International Relations versus Punk Rock

Today I was re-reading a piece by Kevin Dunn, “Never mind the bollocks: the punk rock politics of global communication,” and it lead me to wonder how far one’s route into the study of world politics affects how one perceives the “object” of inquiry. Dunn starts out by stating:

I am increasingly concerned about the ways that International Relations (IR) as a discipline seems unable to communicate to everyday citizens about issues of tremendous importance. I am repeatedly struck by our inability to speak to the people whose lives are affected daily by the issues we are supposed to be studying. More importantly, I am struck by how irrelevant we and our work can seem to the world’s population.

In 2003, I grappled quite openly and vocally with this alienation. The annual International Studies Association (ISA) Conference was being held in Portland, Oregon that year. Throughout the hallowed halls of the soul-numbing conference hotel, the discipline of IR was displaying its strengths and weaknesses. The US and its ‘ coalition of the willing’ were on the verge of invading Iraq. But within the ISA, there was little attempt to grapple with what this meant. My few attempts to stage some form of protest and intellectual outrage proved heart-warming but ineffectual. Then, at the end of the week, I went to a punk club a few blocks from the hotel to see a Joe Strummer tribute show. Joe Strummer, the frontman for the Clash, had died suddenly a few months before, and now over twenty bands from all over the region were coming together to play a benefit show. Each band performed two or three Clash songs; one band getting up after the other, sharing amps and a drum set. On stage, the bands were using the songs to make sense of the dangerous world we all found ourselves in. The in-between song banter reflected this – comments about President George W. Bush, remarks about American fascism, concerns about the impending war on Iraq, and pleas to register to vote. The kids in the club were using the Clash and punk rock, much as I did years before, to help them understand the world they were inheriting. While the discipline of IR pontificated down the street to itself about world affairs, I swirled in the mosh pit wondering: what relevance did I and the ISA have to these kids? Sadly, it seemed to me that we as a discipline were doing a poor job communicating with most of the people outside that conference hotel.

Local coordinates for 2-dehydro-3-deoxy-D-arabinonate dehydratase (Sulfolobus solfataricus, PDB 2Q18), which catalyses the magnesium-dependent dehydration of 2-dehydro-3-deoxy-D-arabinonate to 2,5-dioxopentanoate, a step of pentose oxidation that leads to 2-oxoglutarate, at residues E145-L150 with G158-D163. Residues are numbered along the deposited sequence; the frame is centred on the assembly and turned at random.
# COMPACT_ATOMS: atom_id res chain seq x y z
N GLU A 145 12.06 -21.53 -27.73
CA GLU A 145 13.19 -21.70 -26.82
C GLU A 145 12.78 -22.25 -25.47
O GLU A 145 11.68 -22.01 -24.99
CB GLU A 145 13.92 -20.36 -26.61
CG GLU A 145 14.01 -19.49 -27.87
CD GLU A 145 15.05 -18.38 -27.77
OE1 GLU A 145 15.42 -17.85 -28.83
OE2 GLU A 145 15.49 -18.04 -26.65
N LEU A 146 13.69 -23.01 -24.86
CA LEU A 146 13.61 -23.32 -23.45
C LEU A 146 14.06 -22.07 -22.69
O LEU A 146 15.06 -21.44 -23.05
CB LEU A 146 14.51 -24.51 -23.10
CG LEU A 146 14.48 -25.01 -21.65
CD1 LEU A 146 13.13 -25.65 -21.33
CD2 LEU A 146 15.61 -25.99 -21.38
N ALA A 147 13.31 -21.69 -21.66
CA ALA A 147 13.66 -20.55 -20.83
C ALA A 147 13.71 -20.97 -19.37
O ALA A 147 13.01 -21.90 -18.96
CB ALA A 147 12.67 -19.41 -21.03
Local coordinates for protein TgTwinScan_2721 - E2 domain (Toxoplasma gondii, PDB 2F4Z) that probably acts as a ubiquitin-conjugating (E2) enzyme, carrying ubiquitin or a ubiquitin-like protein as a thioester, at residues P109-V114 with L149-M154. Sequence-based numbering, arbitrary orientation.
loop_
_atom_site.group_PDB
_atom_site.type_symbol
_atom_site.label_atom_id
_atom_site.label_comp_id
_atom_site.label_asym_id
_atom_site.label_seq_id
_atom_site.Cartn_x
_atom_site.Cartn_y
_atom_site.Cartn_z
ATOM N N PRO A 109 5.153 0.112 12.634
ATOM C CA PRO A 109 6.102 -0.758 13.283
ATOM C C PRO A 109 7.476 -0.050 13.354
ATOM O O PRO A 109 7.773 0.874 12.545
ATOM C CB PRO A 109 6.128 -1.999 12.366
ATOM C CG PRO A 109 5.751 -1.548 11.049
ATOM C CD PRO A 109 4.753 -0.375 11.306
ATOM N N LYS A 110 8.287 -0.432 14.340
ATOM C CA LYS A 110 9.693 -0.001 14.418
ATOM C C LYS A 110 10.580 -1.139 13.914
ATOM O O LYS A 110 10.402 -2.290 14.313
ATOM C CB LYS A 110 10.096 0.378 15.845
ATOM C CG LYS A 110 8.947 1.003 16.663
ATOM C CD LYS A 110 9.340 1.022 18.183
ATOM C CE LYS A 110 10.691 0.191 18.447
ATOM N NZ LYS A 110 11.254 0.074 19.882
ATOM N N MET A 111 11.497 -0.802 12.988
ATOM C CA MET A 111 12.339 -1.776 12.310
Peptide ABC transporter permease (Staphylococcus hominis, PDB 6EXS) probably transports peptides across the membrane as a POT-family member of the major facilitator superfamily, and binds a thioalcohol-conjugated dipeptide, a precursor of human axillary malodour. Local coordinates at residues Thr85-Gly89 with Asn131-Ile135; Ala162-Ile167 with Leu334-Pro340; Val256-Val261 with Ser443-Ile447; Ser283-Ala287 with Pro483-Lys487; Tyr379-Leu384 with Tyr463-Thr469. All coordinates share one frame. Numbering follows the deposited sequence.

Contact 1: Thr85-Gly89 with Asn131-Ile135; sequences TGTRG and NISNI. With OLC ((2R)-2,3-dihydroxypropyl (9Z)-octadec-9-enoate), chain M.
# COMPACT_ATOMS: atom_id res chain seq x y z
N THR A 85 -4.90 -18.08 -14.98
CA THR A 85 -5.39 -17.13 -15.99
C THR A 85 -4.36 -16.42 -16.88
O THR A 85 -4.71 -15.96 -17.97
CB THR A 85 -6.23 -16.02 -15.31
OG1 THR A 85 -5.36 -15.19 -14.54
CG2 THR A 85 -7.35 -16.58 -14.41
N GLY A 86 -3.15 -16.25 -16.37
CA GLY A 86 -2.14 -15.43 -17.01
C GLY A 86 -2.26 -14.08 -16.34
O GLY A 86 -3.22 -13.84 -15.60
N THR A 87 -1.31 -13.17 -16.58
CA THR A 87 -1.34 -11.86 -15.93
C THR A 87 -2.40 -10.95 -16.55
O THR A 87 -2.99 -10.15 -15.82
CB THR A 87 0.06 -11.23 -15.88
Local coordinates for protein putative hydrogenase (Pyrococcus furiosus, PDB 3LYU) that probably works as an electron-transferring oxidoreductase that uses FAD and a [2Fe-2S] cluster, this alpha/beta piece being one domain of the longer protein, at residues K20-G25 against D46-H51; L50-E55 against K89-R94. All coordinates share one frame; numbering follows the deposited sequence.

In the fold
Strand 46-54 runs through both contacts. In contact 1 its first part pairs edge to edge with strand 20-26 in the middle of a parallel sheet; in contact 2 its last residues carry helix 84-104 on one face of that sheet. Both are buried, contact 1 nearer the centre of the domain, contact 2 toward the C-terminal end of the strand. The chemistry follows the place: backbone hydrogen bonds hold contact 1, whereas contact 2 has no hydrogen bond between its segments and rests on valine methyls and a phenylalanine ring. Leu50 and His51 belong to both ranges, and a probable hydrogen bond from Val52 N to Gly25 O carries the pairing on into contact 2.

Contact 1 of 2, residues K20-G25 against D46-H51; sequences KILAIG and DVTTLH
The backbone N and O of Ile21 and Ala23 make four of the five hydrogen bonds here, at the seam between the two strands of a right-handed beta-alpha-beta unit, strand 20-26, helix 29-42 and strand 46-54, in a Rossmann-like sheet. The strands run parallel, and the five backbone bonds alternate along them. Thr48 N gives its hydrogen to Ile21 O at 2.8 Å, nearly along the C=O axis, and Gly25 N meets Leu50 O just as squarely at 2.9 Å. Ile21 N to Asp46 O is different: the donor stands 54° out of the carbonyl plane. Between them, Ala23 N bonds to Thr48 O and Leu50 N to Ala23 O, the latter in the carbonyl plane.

Leaving aside Dunn’s very interesting analysis of punk rock’s role as a form of counter-hegemonic global communication and subversive political message, the opening lines resonated in a profound way for me, as I share Dunn’s experience of punk music providing a frame for engaging with world politics. This leads me to the question: how does our route into the study of world politics affect our work? Continue reading